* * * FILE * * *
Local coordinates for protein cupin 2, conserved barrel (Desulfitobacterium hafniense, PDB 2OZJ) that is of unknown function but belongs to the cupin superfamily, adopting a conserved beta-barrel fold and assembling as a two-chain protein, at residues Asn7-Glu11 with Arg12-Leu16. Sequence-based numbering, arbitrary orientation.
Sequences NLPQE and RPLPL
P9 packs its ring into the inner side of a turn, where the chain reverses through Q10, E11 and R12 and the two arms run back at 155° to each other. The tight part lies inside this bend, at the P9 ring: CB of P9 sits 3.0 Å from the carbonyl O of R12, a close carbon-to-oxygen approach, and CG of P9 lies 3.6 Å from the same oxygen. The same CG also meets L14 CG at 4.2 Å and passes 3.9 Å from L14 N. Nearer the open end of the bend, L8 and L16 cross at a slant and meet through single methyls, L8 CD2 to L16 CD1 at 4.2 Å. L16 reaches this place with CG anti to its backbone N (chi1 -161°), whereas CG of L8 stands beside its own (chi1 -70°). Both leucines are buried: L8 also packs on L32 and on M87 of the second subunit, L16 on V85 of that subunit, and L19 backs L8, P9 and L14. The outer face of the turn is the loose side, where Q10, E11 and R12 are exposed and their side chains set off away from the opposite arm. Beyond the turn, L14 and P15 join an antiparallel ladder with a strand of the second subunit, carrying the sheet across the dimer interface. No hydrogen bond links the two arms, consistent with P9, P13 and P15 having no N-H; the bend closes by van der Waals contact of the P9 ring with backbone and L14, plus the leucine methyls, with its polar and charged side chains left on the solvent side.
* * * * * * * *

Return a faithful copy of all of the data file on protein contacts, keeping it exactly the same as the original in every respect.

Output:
Local coordinates for protein cupin 2, conserved barrel (Desulfitobacterium hafniense, PDB 2OZJ) that is of unknown function but belongs to the cupin superfamily, adopting a conserved beta-barrel fold and assembling as a two-chain protein, at residues Asn7-Glu11 with Arg12-Leu16. Sequence-based numbering, arbitrary orientation.
Sequences NLPQE and RPLPL
P9 packs its ring into the inner side of a turn, where the chain reverses through Q10, E11 and R12 and the two arms run back at 155° to each other. The tight part lies inside this bend, at the P9 ring: CB of P9 sits 3.0 Å from the carbonyl O of R12, a close carbon-to-oxygen approach, and CG of P9 lies 3.6 Å from the same oxygen. The same CG also meets L14 CG at 4.2 Å and passes 3.9 Å from L14 N. Nearer the open end of the bend, L8 and L16 cross at a slant and meet through single methyls, L8 CD2 to L16 CD1 at 4.2 Å. L16 reaches this place with CG anti to its backbone N (chi1 -161°), whereas CG of L8 stands beside its own (chi1 -70°). Both leucines are buried: L8 also packs on L32 and on M87 of the second subunit, L16 on V85 of that subunit, and L19 backs L8, P9 and L14. The outer face of the turn is the loose side, where Q10, E11 and R12 are exposed and their side chains set off away from the opposite arm. Beyond the turn, L14 and P15 join an antiparallel ladder with a strand of the second subunit, carrying the sheet across the dimer interface. No hydrogen bond links the two arms, consistent with P9, P13 and P15 having no N-H; the bend closes by van der Waals contact of the P9 ring with backbone and L14, plus the leucine methyls, with its polar and charged side chains left on the solvent side.